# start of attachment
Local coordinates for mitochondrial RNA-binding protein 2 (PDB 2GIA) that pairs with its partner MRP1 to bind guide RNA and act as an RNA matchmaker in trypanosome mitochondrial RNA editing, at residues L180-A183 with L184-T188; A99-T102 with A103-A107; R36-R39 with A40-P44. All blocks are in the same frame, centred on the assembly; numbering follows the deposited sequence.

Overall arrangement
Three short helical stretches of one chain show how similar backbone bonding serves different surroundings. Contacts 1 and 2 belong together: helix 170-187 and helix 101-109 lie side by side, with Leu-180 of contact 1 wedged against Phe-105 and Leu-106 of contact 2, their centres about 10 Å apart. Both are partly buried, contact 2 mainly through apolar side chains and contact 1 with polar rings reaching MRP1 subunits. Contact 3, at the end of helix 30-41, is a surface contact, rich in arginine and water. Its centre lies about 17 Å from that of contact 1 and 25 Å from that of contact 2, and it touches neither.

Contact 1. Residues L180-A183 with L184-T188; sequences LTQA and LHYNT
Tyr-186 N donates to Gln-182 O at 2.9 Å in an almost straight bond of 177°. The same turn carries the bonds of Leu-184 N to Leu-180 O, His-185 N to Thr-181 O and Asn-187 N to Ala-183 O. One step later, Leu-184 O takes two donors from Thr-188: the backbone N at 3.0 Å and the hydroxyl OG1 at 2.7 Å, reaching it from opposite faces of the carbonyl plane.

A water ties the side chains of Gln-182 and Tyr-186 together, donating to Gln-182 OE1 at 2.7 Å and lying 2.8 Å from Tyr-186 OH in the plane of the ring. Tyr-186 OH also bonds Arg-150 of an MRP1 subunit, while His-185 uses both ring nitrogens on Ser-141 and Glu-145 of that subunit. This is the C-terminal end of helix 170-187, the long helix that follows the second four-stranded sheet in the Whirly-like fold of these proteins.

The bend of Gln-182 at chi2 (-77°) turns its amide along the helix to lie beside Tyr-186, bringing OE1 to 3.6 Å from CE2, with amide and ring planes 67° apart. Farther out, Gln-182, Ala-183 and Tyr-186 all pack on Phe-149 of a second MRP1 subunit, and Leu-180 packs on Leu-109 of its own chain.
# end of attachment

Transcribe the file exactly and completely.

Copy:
Local coordinates for mitochondrial RNA-binding protein 2 (PDB 2GIA) that pairs with its partner MRP1 to bind guide RNA and act as an RNA matchmaker in trypanosome mitochondrial RNA editing, at residues L180-A183 with L184-T188; A99-T102 with A103-A107; R36-R39 with A40-P44. All blocks are in the same frame, centred on the assembly; numbering follows the deposited sequence.

Overall arrangement
Three short helical stretches of one chain show how similar backbone bonding serves different surroundings. Contacts 1 and 2 belong together: helix 170-187 and helix 101-109 lie side by side, with Leu-180 of contact 1 wedged against Phe-105 and Leu-106 of contact 2, their centres about 10 Å apart. Both are partly buried, contact 2 mainly through apolar side chains and contact 1 with polar rings reaching MRP1 subunits. Contact 3, at the end of helix 30-41, is a surface contact, rich in arginine and water. Its centre lies about 17 Å from that of contact 1 and 25 Å from that of contact 2, and it touches neither.

Contact 1. Residues L180-A183 with L184-T188; sequences LTQA and LHYNT
Tyr-186 N donates to Gln-182 O at 2.9 Å in an almost straight bond of 177°. The same turn carries the bonds of Leu-184 N to Leu-180 O, His-185 N to Thr-181 O and Asn-187 N to Ala-183 O. One step later, Leu-184 O takes two donors from Thr-188: the backbone N at 3.0 Å and the hydroxyl OG1 at 2.7 Å, reaching it from opposite faces of the carbonyl plane.

A water ties the side chains of Gln-182 and Tyr-186 together, donating to Gln-182 OE1 at 2.7 Å and lying 2.8 Å from Tyr-186 OH in the plane of the ring. Tyr-186 OH also bonds Arg-150 of an MRP1 subunit, while His-185 uses both ring nitrogens on Ser-141 and Glu-145 of that subunit. This is the C-terminal end of helix 170-187, the long helix that follows the second four-stranded sheet in the Whirly-like fold of these proteins.

The bend of Gln-182 at chi2 (-77°) turns its amide along the helix to lie beside Tyr-186, bringing OE1 to 3.6 Å from CE2, with amide and ring planes 67° apart. Farther out, Gln-182, Ala-183 and Tyr-186 all pack on Phe-149 of a second MRP1 subunit, and Leu-180 packs on Leu-109 of its own chain.